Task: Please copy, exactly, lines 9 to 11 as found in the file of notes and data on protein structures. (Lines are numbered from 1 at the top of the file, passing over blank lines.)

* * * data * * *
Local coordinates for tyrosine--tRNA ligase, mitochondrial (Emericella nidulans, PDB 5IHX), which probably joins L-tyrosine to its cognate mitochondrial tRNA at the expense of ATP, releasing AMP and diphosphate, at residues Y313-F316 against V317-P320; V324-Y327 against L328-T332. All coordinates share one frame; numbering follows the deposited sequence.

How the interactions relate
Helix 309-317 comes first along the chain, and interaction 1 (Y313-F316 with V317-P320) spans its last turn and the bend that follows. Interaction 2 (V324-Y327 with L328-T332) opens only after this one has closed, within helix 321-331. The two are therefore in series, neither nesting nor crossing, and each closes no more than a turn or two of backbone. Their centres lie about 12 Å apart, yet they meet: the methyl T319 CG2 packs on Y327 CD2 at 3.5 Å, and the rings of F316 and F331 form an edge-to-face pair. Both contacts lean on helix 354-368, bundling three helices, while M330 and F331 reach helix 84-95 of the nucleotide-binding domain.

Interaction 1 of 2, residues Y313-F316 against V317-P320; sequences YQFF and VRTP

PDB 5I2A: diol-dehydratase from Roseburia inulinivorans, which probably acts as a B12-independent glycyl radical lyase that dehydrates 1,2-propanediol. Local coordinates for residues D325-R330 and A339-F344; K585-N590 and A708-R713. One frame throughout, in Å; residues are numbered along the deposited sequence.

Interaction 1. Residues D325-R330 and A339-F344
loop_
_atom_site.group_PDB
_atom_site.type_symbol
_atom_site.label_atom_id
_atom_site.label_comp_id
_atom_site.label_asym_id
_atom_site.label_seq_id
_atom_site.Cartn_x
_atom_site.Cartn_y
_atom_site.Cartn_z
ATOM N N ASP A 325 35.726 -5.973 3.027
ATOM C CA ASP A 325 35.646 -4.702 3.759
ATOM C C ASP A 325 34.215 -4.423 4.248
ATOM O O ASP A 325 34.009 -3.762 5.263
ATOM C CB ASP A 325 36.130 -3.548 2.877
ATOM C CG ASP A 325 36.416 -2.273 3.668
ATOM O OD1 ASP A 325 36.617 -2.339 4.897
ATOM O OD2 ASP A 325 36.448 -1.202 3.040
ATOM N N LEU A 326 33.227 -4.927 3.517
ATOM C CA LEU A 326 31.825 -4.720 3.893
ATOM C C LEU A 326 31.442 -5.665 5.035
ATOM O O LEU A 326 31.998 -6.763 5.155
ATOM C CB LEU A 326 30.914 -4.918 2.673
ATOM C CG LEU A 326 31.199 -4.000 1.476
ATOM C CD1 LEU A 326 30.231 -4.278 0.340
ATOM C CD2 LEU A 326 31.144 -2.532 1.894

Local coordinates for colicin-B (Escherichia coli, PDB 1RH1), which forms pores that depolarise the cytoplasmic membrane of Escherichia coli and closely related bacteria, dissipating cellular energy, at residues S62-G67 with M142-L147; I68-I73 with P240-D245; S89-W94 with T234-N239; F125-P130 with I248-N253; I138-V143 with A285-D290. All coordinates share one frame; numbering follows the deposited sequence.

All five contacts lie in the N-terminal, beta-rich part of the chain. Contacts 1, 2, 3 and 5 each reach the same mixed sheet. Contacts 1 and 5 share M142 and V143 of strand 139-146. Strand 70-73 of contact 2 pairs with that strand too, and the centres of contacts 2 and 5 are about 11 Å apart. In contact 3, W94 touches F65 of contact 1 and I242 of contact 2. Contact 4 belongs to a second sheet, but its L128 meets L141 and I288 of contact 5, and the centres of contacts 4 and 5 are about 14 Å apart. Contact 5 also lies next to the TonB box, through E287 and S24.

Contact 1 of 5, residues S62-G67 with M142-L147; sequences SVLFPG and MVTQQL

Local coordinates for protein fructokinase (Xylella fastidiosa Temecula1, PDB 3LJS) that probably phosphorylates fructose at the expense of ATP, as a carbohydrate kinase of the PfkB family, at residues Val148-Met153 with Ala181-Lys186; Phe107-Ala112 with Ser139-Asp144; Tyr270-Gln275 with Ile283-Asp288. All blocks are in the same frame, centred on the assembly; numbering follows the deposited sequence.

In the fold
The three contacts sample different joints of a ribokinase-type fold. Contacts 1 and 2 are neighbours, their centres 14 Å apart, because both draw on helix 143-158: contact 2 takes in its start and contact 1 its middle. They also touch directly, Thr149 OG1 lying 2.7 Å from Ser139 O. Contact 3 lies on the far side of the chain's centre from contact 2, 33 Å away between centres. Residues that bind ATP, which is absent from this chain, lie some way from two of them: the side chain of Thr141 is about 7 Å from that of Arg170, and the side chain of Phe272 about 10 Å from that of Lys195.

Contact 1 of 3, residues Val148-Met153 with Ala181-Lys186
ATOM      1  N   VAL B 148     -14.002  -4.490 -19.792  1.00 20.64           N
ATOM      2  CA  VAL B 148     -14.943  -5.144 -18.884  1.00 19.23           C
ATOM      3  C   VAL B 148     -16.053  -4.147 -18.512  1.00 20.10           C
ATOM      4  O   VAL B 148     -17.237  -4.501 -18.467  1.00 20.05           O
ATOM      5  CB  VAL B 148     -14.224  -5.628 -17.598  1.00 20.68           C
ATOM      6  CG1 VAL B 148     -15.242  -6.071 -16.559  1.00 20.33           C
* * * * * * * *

_atom_site.type_symbol
_atom_site.label_atom_id
_atom_site.label_comp_id